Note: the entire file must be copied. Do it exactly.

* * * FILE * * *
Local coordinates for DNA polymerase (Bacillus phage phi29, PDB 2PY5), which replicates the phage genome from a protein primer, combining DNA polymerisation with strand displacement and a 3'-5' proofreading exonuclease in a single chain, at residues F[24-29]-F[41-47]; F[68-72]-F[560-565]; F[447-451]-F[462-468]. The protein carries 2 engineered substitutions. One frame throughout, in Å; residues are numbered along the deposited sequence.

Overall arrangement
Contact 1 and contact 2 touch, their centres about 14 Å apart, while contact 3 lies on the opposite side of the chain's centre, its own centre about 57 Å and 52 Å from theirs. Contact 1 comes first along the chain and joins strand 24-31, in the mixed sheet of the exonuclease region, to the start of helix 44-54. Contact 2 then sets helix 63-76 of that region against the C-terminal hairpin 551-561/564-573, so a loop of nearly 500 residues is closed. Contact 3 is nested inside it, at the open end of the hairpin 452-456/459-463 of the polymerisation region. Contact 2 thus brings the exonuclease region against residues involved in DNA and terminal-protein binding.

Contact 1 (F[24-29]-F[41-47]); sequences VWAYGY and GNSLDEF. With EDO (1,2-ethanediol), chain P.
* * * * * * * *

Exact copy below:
Local coordinates for DNA polymerase (Bacillus phage phi29, PDB 2PY5), which replicates the phage genome from a protein primer, combining DNA polymerisation with strand displacement and a 3'-5' proofreading exonuclease in a single chain, at residues F[24-29]-F[41-47]; F[68-72]-F[560-565]; F[447-451]-F[462-468]. The protein carries 2 engineered substitutions. One frame throughout, in Å; residues are numbered along the deposited sequence.

Overall arrangement
Contact 1 and contact 2 touch, their centres about 14 Å apart, while contact 3 lies on the opposite side of the chain's centre, its own centre about 57 Å and 52 Å from theirs. Contact 1 comes first along the chain and joins strand 24-31, in the mixed sheet of the exonuclease region, to the start of helix 44-54. Contact 2 then sets helix 63-76 of that region against the C-terminal hairpin 551-561/564-573, so a loop of nearly 500 residues is closed. Contact 3 is nested inside it, at the open end of the hairpin 452-456/459-463 of the polymerisation region. Contact 2 thus brings the exonuclease region against residues involved in DNA and terminal-protein binding.

Contact 1 (F[24-29]-F[41-47]); sequences VWAYGY and GNSLDEF. With EDO (1,2-ethanediol), chain P.